Sudan’s Civil War Inflicts Devastating Humanitarian Crisis

By Ambassador Callista L. Gingrich

April 15 marked one year since civil war erupted in Khartoum, Sudan. Since then, tens of thousands have lost their lives, millions have fled their homes, and hundreds of thousands of children are on the brink of starvation.

The violent conflict between the Sudanese Armed Forces (SAF) and the paramilitary Rapid Support Forces (RSF) has unleashed what UN officials have called “one of the worst humanitarian nightmares in recent history” on the African nation’s vulnerable populace.

In 2019, Sudan’s dictator of 30 years, Omar al-Bashir, was ousted, and there was hope that Sudan could return to civilian rule. This optimism was extinguished two years later when General Abdel Fattah al-Burhan, who leads the SAF, and General Mohamed Hamdan Dagalo, who leads the RSF, joined forces to orchestrate a military coup.

International diplomatic efforts to strike an agreement between the two generals and transition power back to civilians failed, and months of escalating tensions boiled over in April 2023, resulting in the current civil war.

Now embroiled in a bloody power struggle, the two rival generals, Burhan and Dagalo (also known as Hemedti), share a sordid and violent past that dates to the early 2000s. Both were key figures in brutally crushing a rebellion against Bashir in Darfur. Burhan was army commander for the region and Hemedti was a leader of the Janjaweed, a local militia charged with carrying out many atrocities.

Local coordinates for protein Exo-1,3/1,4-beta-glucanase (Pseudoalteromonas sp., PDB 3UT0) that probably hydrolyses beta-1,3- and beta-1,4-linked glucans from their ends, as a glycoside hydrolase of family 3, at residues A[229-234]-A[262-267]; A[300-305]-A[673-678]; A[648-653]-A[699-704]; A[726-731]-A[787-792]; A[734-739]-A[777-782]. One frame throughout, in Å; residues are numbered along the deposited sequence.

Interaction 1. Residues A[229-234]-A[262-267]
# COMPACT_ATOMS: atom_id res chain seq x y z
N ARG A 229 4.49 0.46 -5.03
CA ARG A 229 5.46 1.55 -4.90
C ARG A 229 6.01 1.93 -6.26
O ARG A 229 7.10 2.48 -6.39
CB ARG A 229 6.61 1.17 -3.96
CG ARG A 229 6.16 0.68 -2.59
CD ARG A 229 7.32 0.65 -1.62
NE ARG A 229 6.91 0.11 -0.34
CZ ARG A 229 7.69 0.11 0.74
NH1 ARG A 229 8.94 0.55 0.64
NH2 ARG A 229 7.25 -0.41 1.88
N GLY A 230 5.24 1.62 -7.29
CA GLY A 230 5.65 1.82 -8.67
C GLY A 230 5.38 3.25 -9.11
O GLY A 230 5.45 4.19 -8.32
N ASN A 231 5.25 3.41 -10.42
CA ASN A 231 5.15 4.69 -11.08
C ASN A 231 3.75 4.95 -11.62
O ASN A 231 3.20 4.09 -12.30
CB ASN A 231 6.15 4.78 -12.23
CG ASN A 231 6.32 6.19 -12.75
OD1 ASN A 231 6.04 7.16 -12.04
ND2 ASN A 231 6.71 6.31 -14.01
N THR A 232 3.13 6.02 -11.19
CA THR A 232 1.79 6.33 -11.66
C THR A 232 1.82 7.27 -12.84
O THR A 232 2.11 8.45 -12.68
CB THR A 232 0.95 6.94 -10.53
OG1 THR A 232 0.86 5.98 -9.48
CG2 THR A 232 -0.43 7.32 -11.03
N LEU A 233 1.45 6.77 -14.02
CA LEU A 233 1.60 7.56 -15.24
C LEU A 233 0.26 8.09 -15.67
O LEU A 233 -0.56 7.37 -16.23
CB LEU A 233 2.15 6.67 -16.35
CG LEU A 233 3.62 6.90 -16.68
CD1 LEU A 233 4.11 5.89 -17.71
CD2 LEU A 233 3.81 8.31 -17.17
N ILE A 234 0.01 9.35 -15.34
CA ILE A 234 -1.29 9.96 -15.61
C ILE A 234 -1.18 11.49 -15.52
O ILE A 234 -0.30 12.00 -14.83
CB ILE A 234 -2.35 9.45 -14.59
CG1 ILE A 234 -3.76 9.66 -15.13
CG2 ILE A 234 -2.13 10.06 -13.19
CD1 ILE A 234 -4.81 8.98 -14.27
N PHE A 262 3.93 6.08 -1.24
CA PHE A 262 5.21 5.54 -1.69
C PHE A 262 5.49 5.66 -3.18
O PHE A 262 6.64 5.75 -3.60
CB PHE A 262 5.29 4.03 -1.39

Nicole Widdersheim, deputy Washington director of Human Rights Watch, said her group “has been documenting crimes and abuses by both of these leaders and the militaries and paramilitaries that they control for decades. They go all the way back to Darfur.”

Sudan expert Alex DeWaal said he doesn’t know why the two generals evaded prosecution and told NPR that what we are seeing now is “Essentially… a mobster shootout. We’re seeing two gang bosses shooting it out for control of the terrain in which they make their illicit money.”

It is abundantly clear that the Sudanese people are the ones who are paying the price of these bloodthirsty generals’ lust for power.

Currently, Sudan faces the largest internal displacement crisis in the world. More than 8.6 million Sudanese people have fled their homes, with more than 2 million fleeing to neighboring countries including Egypt, Chad, Ethiopia, Central African Republic, and South Sudan.

According to the United Nations Refugee Agency, “Half of Sudan’s population – some 25 million people – need humanitarian assistance and protection. The country is facing extreme shortages of food, water, medicine and fuel, and nearly 18 million people are facing acute food insecurity — 5 million of them at emergency levels.” (Of this 5 million, the World Food Program can’t access 90 percent of them as combatants disrupt and hijack aid distribution.)

Children are being stripped of their futures as more than 10,400 schools have been forced to close, and 19 million children in Sudan are not able to attend school.

With women and girls making up more than half of registered refugees, the UN issued a report documenting “alarming” levels of sexual violence, including rape which the BBC reported can lead to “a lifetime of stigma and marginalization from… families and communities.”

Given the devastating humanitarian crisis in Sudan, the international community must find solutions to deliver life-saving aid to the Sudanese people and bring an end to this brutal war.